At Walmart, we have a team, called our Office of Culture, Diversity & Inclusion, that focuses on helping our leaders and associates create an inclusive culture where all associates are engaged to deliver on our purpose of saving people money so they can live better. We intentionally think of diversity and inclusion in the context of our corporate culture because the Walmart culture is universal around the globe – from Bentonville to Shenzhen to San Bruno to Mexico City. The rationale is that if we integrate diversity and inclusion into the Walmart culture, we can operationalize it in such a way that it becomes an inherent part of our global DNA.
The team’s work is driven by data and each business unit, including Supply Chain, works with the team to develop an action plan unique to the area based on insights from the data that addresses relevant focus areas across the talent life cycle.
PDJ: What are some of the initiatives and programs that you and your leadership team have implemented within Walmart’s Supply Chain organization which have made a noticeable impact on diversity and inclusion results?
We’ve really tried to come at diversity and inclusion from all angles through a comprehensive strategy with four pillars (hiring/promotion, recruiting, education and environment).
We now require diverse slates of both candidates and interviewers for all open positions at the director level and above, and we regularly review and track diversity metrics at leadership meetings. Our team’s inclusive education plan offers field and corporate office managers a variety of training opportunities and interactive learning experiences on how to lead a diverse team, role-model inclusive behaviors and fight implicit bias during decision-making. We also formed a women’s leadership council to champion the development of our female talent within the supply chain organization and launched Lean In Circles as a mentoring platform.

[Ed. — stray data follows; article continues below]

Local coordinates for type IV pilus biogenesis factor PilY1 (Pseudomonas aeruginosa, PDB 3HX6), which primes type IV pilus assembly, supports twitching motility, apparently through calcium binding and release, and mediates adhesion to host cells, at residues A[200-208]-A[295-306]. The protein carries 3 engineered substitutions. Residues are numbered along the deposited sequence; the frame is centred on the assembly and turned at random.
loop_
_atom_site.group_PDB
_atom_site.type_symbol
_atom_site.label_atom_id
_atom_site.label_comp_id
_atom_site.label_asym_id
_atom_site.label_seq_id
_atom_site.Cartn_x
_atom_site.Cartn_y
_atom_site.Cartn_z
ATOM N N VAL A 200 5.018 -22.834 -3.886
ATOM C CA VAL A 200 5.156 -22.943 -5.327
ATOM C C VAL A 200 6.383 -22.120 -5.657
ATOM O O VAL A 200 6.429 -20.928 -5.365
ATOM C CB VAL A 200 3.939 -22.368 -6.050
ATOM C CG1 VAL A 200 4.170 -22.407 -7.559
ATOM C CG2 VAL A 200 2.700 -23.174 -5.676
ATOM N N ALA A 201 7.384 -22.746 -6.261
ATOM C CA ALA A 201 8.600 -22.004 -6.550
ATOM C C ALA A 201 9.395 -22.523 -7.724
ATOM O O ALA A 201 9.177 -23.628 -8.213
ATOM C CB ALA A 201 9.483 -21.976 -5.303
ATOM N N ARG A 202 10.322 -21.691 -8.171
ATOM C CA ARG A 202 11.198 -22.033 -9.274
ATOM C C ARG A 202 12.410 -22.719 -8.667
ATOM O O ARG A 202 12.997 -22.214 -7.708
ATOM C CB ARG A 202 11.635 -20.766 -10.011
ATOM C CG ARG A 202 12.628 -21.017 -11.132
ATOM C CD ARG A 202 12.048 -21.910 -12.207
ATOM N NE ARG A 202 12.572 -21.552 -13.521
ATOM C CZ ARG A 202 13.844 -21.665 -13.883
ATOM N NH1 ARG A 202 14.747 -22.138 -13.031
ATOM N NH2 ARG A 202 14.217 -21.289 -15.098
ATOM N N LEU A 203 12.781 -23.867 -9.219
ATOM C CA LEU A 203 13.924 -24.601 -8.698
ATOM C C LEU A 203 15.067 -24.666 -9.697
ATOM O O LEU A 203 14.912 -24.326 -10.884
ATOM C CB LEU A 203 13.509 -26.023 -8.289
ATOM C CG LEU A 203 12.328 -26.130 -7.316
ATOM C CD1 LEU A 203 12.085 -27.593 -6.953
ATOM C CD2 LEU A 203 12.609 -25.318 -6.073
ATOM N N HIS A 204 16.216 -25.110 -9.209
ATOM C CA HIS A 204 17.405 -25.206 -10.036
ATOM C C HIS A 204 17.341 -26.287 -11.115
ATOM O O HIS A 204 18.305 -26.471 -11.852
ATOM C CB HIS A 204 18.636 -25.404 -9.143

One of the most impactful things we did as a leadership team was participate in a two-day Men Advocating for Real Change (MARC) immersive workshop. For those unfamiliar, MARC, led by Catalyst Inc., helps participants better understand the dynamics of privilege and how awareness by majority groups about the presence and effects of privilege could create a more inclusive environment. The purpose of this workshop was to focus on gender equality in the business world, how it is crucial to the success of businesses with regards to morale and productivity in the workplace, and how each of us could better understand equity and equality for all. All of the Supply Chain senior leaders attended the training, so it was a big investment for us, but we all walked away better equipped to champion diversity and inclusion on our team.
Personally, I participate in our company’s sponsorship program, which matches top talent with executive leadership as their advocate to fast track their career success. Of the 18 in my group, more than half are female or people of color.
I’m so proud of the strides our team has made in the last few years, but I know the work will never be done. There is always more to learn and room to grow, and that’s the mindset I try to create.